The word “fasting” brings to mind not eating or giving up food for a particular purpose. Last week, I fasted from food and drink for 12 hours before my annual physical. This fast was done solely for medical reasons. Many fast when dieting, the primary motivation good health or a better looking physique. What about religious or spiritual fasting? All the world’s major religions engage in some sort of fasting, total or partial. In the Catholic tradition our fasting is quite easy: two small meals and one larger one with no eating in between. And once you hit 59 years or older , the fasting laws no longer applies. I think the church needs to look at why the cut off date is so young….this year I turn 59 so I guess I no longer have to fast after this lent.
The first reading from Isaiah gives us a whole new understanding of fasting, at least it’s new for many of us not familiar with the Book of Isaiah written well over two thousand years ago. This prophet, so familiar to Jesus who frequently referred to it in the gospels, speaks of fasting in this manner, “This, then, is the fasting I wish: releasing those bound unjustly; sharing your bread with the hungry; sheltering the oppressed and homeless; clothing the naked when you see them.”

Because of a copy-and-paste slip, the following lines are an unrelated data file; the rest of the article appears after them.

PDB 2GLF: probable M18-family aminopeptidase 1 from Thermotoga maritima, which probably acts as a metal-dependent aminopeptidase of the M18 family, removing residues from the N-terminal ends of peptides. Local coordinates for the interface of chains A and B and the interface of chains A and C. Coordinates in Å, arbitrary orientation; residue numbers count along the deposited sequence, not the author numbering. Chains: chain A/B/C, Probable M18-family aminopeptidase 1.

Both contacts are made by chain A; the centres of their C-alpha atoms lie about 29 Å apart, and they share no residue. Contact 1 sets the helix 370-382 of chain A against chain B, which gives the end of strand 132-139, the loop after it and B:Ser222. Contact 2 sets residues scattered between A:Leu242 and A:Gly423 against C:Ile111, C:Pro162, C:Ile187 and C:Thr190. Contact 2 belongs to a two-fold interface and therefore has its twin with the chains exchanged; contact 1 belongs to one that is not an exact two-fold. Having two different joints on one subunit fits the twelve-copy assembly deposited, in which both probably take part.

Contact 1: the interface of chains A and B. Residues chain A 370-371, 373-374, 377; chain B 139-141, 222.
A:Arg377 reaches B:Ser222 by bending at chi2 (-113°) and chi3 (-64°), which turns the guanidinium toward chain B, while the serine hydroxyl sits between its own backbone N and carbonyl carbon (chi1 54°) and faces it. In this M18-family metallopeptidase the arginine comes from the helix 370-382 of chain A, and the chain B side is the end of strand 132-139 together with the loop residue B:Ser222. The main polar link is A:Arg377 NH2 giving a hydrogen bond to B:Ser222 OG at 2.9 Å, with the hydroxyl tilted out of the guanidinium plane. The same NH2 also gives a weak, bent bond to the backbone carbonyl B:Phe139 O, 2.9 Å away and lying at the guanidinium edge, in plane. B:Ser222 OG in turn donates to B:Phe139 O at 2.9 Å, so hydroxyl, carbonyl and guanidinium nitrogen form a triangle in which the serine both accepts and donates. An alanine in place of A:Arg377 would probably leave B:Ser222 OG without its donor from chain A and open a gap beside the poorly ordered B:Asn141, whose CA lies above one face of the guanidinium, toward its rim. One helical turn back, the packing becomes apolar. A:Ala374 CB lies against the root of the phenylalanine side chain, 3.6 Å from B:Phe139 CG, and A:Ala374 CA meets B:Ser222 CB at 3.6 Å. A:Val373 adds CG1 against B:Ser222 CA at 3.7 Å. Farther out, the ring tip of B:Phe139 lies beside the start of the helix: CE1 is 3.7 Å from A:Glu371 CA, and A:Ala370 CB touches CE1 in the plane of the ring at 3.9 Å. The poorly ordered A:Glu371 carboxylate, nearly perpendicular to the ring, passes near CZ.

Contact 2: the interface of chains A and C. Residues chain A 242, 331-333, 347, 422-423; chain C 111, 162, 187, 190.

What are we fasting from in these real, human life experiences? In these situations, we “fast” from attachment to clothing and food, only so that our clothes and food can help another human being…we fast from injustice when we work to protect the rights of people who suffer from discrimination because of what they believe or how they live …we fast from our comforting environments by allowing the lonely to have a place. In essence, we fast from self absorption and indifference, making justice and compassion what feeds and nourishes us.
Lenten fasting is meant to release US from what we are attached to…what binds us …what makes us hunger and thirst…what alienates us from community. We become free when we are the ones who give food, drink, clothes, shelter, friendship and Justice.
We fast so that we can become more generous and compassionate.
Peace. Fr. Frank